Preoperative concurrent chemoradiotherapy (CT-RT) improves local control in T3-4 rectal cancers. Results of the FFCD 9203 randomized trial
Reviewer: James M. Metz, MD
Abramson Cancer Center of the University of Pennsylvania
Last Modified: November 1, 2005
Presenter: J Gerard
Presenter's Affiliation: Centre Antoine Lacassagne, Nice, France
Type of Session: Scientific
There has been a dramatic shift over the past few years to using preoperative radiation therapy for rectal cancer as opposed to using it in the postoperative setting. Some of the initial studies that showed a benefit to this shift used radiation therapy alone. This study compares the use of radiation therapy in the preoperative setting to the addition of 5FU to the same schedule.
Materials and Methods
- Patients < 75 years old with T3-T4 rectal cancer that was palpable on digital rectal exam were eligible
- Randomized to Radiation alone (RT) of 45 Gy in 25 fractions over 5 weeks vs CT-RT which included the same radiation plus bolus 5FU and Folinic Acid (FA)
- Surgery was performed after 3-10 weeks.
- All patients were scheduled to receive adjuvant 5FU-FA for 4 cycles postoperatively.
- Patient characteristics were well balanced between the randomized treatment arms
- Pathologic complete response rate was 3.7% (RT) vs. 11.7% (CT-RT)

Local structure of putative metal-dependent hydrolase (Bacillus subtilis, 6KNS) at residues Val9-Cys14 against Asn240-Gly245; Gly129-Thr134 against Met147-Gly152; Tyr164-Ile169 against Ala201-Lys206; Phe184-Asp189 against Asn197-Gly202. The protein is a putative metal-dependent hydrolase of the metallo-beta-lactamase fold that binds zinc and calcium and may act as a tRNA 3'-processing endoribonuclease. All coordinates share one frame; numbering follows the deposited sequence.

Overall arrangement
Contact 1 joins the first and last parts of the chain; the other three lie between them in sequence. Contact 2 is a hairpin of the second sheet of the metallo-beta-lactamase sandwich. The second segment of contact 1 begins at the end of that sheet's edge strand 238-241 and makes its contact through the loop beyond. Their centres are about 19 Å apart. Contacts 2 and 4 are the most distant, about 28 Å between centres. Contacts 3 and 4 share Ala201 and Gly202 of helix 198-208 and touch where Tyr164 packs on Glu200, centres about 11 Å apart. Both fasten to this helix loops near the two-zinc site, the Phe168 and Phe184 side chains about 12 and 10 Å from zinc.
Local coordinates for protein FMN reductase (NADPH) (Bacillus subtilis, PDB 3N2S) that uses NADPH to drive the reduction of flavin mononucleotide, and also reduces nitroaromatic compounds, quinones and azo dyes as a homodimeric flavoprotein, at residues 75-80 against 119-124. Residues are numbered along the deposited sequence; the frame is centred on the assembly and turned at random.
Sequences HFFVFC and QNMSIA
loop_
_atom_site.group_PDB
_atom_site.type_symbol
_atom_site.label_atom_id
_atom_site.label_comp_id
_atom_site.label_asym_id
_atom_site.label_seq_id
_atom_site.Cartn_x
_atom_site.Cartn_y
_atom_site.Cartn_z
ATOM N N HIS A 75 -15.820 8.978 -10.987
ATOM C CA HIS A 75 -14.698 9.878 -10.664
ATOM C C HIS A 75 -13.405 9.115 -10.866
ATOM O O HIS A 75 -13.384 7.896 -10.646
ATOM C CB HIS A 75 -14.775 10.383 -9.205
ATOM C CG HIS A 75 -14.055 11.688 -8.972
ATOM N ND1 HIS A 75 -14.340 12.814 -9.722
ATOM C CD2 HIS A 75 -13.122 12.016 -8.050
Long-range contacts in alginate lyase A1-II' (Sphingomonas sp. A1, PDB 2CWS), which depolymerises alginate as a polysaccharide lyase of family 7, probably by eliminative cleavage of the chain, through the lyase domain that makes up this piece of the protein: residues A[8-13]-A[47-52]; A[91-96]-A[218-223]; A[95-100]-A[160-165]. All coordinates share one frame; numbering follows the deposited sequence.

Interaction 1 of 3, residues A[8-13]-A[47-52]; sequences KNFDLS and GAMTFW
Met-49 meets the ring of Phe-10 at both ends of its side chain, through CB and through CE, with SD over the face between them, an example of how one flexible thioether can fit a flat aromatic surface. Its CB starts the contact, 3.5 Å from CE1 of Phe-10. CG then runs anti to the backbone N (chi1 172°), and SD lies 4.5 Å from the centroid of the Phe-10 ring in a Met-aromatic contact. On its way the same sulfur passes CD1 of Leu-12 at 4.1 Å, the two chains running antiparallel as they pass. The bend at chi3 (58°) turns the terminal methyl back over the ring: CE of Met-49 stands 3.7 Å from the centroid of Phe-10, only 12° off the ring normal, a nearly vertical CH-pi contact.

- 5 year Local failure rate was 16% (RT) vs. 8% (CT-RT)
- There was no difference in DFS or OS between the groups
- There was no difference in the sphincter saving surgery rate
- Grade 3-4 toxiticy was 2.7%(RT) vs. 14.6% (CT-RT)
- An analysis of different years based on the type of surgical excision that was available during accrual was performed - standard resection (1993-1998) vs. Total Mesorectal Excision (1999-2003). Local recurrence was 18% vs 11% (93-98) and 14% vs. 5% (99-03) both in favor of the CT-RT
- Combined CT-RT improves local control, sterilization of the surgical specimen with mild acute toxicity
- CT-RT does not improve survival or improve sphincter preservation
This study adds to the growing body of literature supporting the use of preoperative radiation therapy for locally advanced rectal cancer. The addition of chemotherapy clearly improves local control which adds to the historical data supporting 5FU being used with radiation. This study uses rather antiquated chemotherapy with 5FU given as a bolus infusion. Most centers have moved to using 5FU as a continuous infusion or orally to better complement the daily radiation therapy. This study did not improve the sphincter preservation rate, which is different from the results of the German Rectal Study. However, the tumors in this study were lower and more likely to be involving the sphincter, which may explain this result. Further studies, adding newer agents to preoperative radiation therapy are warranted. Ongoing studies include the addition of oxaliplatin, erbitux, and bevacizumab to this regimen.